"Oh, you agents of the Jews and the Christians, we have nothing for you but the sword," the statement said. "We will not stop fighting."

In the ongoing battle against Saddam Hussein's former regime, the Iraqi government announced Sunday that security forces had arrested Ibrahim Sabaawi, the son of Saddam's half brother, near Baghdad. The statement said Sabaawi was close to the former regime.

"Until his arrest, he had been supporting terrorists and providing them with finances," it said.

It was unclear when the arrest took place.

Iraq's National Assembly also met and called for relaxing security measures that have snarled traffic and closed much of central Baghdad during their sessions. The government still must approve the request.

"These measures are highly exaggerated and they hinder the work of the employees and the movement of the citizens," parliament speaker Hajim al-Hassani said.

Underscoring security concerns, a car bomb exploded Sunday near a U.S. convoy in Baghdad, injuring four civilians, Iraqi police Lt. Ali Hussein said. In Baqouba, 35 miles northeast of Baghdad, another car bomb blew up near a U.S. patrol, wounding an American service member, the U.S. military said. Two people were taken into custody.

In an interview Sunday with CNN's "Late Edition," Talabani said he hoped that new interim Prime Minister Ibrahim al-Jaafari will have the Cabinet formed in one week, clearing the way for discussions on how to put Saddam and his former aides on trial.

Foreign Minister Hoshyar Zebari said the new Cabinet would include 31 ministers. Among the posts he expected were eight for the Kurds, including the Foreign and Planning ministries.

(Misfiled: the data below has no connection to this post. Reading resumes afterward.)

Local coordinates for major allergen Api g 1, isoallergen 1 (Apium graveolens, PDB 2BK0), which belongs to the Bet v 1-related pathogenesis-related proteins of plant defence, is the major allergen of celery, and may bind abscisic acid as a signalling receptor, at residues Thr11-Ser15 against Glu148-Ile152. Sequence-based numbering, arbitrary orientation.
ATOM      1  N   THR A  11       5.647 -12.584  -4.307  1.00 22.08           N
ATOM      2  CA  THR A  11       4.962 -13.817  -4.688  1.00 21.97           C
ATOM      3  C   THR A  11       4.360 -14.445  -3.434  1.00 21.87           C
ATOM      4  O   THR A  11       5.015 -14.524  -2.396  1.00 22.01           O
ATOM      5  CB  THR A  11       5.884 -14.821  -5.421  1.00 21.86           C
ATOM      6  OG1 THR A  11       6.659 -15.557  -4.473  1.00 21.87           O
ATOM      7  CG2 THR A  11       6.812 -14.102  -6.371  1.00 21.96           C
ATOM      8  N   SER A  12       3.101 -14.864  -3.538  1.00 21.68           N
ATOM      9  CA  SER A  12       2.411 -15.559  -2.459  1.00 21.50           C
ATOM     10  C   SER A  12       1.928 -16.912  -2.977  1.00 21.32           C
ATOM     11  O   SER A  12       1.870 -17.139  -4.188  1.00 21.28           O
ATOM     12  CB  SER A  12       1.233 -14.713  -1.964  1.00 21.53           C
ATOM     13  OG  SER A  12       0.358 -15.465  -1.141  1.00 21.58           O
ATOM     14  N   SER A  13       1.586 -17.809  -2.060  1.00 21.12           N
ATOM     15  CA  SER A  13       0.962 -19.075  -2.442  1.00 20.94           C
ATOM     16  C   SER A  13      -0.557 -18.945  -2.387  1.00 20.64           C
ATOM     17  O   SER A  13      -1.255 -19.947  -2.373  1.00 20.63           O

The United Iraqi Alliance will have 16 posts, including the Interior and Finance ministries, and outgoing Prime Minister Ayad Allawi's coalition should get four ministries, Zebari said. He also mentioned the possibility of Sunni participation.

However, Ali al-Dabagh, a member of the Shiite-led United Iraqi Alliance, said some members of the coalition want to be part of the opposition and not hold posts in the new government. So far, the coalition has not committed itself to participating, he said.

"We think that they have to formulate a clear position," he said. "The Alliance is not ready to waste a lot more time negotiating with Dr. Allawi's coalition."

Meanwhile, a U.S. soldier was killed during a non-hostile incident in Iraq, the U.S. military said Sunday. Further details on the death were not released.

As of Saturday, at least 1,545 members of the U.S. military have died since the beginning of the Iraq war in March 2003, according to an Associated Press count.

Talabani told CNN he believed Iraqi security could take control of the country within two years, although he said how long U.S. forces remain depended upon a number of factors.

"I think within two years, we can do it, and at the same time, we will remain in full consultation and coordination, cooperation with our American friends," he said.